This is a crime too heinous to tar and feather the innocent with even the accusation of it without solid evidence. Good luck restoring any semblance of your reputation after an arrest even if it goes nowhere.

CAS700850
January 23, 2006, 05:30 PM
Let's say they get the list. My name pops up. I'll admit that I've looked around to see what's out there. Purely an intellectual exercise. ;)

So what? Did I break any laws? Are they gonna try and use that for a P.C. statement in support of a search warrant to look and see if I have kiddie porn?

I'm afraid that this will be just another list my name appears on, and yet another reason while I may be an "undesirable" when Big Brother creates his militirized future state. Guns? Check. Porn? Check. Fatty foods? Check. Alcohol? Check. Lawyer? Double check. :D

KriegHund
January 23, 2006, 05:42 PM
(Qoute that used to be here wasnt really relavent.)
The problem can be related to guns.

There are those who abuse guns. The anti-gunners wish to ban all guns because of this, "To save a single life makes it wortwhile". They wish to regulate and track gun owners for this purpose.

All people are monitered because of a few sick ****s just like all gun owners must be monitered because of a few physco killers.

Im all for tracking down child pornographers and viewers thereof. What i am NOT for is tracking every single google search to do so.

You cannot have it both ways...

To further inforce the point, ill rephrase that.

Im all for tracking down murders and the people that help them. What i am NOT for is registering every single gun owner to do so.

Manedwolf
January 23, 2006, 05:45 PM
Old Dog, it is my sincerest hope that no one who posts on this forum is engaged in the despicable activity of child pornography. I think what many of us are arguing is the "foot in the door" principle. When I see something like this, I temper my "yeah, get the dirty bastards" response with the question: "What would my most loathed politician do with this methodology of information gathering?"

For me, the question of what the gov is doing here is really no different than what they do with the Patriot Act. The Patriot Act, under the current administration, does little to affect me based on the way I live my life (other than the headaches at the airport). But under an administration completely opposed to my political philosophy, it scares me to death. Hence I don't like the Patriot Act. Same with the request for web surfing habits. Today it's child porn, in 2 years it could be "terrorists buying evil SKS 'assault rifles' from aimsurplus.com".

There's also the fact that simply accusing someone of having viewed child porn, even just as RUMOR, is the smear tactic equivalent of tying them into a sack and throwing them off a cliff.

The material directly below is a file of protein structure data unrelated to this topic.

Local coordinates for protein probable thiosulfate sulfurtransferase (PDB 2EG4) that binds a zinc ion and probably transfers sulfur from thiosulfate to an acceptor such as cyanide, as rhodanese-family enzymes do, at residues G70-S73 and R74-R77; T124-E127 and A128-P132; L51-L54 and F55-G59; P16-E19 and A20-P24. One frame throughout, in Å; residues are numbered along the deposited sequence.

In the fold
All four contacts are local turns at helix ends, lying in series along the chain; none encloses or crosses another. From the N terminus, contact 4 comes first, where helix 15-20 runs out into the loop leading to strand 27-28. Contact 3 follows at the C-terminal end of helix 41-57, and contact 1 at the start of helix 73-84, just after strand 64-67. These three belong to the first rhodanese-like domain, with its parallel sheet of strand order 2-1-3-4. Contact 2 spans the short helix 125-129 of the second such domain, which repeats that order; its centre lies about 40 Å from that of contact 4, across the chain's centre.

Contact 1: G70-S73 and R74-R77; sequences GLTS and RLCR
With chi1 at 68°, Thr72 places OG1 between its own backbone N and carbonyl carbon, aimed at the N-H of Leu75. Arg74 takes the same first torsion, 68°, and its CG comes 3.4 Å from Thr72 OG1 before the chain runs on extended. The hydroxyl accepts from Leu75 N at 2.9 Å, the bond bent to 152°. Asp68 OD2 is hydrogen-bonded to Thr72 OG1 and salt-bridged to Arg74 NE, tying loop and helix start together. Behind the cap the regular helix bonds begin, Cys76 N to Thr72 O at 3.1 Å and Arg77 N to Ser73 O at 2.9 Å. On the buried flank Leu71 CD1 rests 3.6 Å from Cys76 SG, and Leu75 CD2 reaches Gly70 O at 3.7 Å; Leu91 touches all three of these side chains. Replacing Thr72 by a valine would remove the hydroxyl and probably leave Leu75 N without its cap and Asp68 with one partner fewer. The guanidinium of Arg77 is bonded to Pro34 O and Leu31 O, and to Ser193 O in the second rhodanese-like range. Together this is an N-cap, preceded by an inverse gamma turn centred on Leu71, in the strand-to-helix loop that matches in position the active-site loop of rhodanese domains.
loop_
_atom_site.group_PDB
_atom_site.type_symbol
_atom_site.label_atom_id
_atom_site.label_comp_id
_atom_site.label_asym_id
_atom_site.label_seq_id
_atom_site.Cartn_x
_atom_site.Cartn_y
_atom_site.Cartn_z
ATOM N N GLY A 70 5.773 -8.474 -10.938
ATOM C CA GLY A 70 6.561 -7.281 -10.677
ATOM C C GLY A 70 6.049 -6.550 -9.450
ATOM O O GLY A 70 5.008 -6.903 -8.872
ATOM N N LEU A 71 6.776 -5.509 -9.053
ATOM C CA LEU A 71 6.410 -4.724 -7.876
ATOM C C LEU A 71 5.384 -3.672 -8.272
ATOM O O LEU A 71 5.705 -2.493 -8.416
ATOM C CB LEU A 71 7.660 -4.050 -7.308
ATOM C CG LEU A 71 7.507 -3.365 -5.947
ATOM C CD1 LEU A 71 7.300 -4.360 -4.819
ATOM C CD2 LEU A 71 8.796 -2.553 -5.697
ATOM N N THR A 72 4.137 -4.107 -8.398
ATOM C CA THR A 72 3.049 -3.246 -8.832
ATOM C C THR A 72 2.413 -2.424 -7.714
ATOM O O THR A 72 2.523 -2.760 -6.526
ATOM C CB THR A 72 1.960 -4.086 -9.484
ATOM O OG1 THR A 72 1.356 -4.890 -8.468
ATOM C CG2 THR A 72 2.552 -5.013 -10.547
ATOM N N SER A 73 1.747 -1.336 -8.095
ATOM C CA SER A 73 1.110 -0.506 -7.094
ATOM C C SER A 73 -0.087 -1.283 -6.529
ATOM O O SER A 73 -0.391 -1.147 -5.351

There is NO way to recover in the public eye from a rumor, even, of something that universally revilled.

KriegHund
January 23, 2006, 05:53 PM
There's also the fact that simply accusing someone of having viewed child porn, even just as RUMOR, is the smear tactic equivalent of tying them into a sack and throwing them off a cliff.

There is NO way to recover in the public eye from a rumor, even, of something that universally revilled.

Good point.

SALEM WITCH HUNT

Find no traces of child porn on computer? THEY MUST HAVE DELETED IT!
After all, they have normal porn! They must be a sick, sick, sick dog!

1950's RED SCARE

That man was talking about child porn yesterday! What, no evidence? Well heck, he has pictures of his daughter holding a pink M-16 on the internet! He must have deleted or hidden the real pictures!

To sacrfice the liberty of all for the persucution of a few is to sacrifice all libertys for the persucution of all.

Old Dog
January 23, 2006, 06:08 PM
Krieghund, why are you quoting my post? Please re-read it, in its entirety again. Apparently you, and at least one or two others, have confused my statements with those of someone who's indicated support for the feds going after internet search records. Speaking of records, for the record, here's what I said: However, I applaud Google's stance (thus far) -- but, as a previous poster pointed out, there's probably more to it than what we know -- surely Google is protecting itself, and also as said, perhaps Google doesn't want some information about its own practices coming to light.

All I was asking was whether anyone on this forum was familiar with cases of sex offenders and child porn on the internet, while also relating a case that I was familiar with ...

The problem can be related to guns. No, no it cannot. Child pornography is a crime in and of itself. Depictions of firearms on computers are perfectly legal. Relating one's legal interest in guns to one possibly being guilty of other crimes is not at all related to illegal computer activity. While government interest in one's private activities on the internet while in one's own home may be a conflict with our 4th Amendment rights, to attempt to draw links between this issue and gun issues at this point seems a bit of a stretch ...

KriegHund
January 23, 2006, 06:17 PM
Krieghund, why are you quoting my post? Please re-read it, in its entirety again. Apparently you, and at least one or two others, have confused my statements with those of someone who's indicated support for the feds going after internet search records. Speaking of records, for the record, here's what I said:

All I was asking was whether anyone on this forum was familiar with cases of sex offenders and child porn on the internet, while also relating a case that I was familiar with ...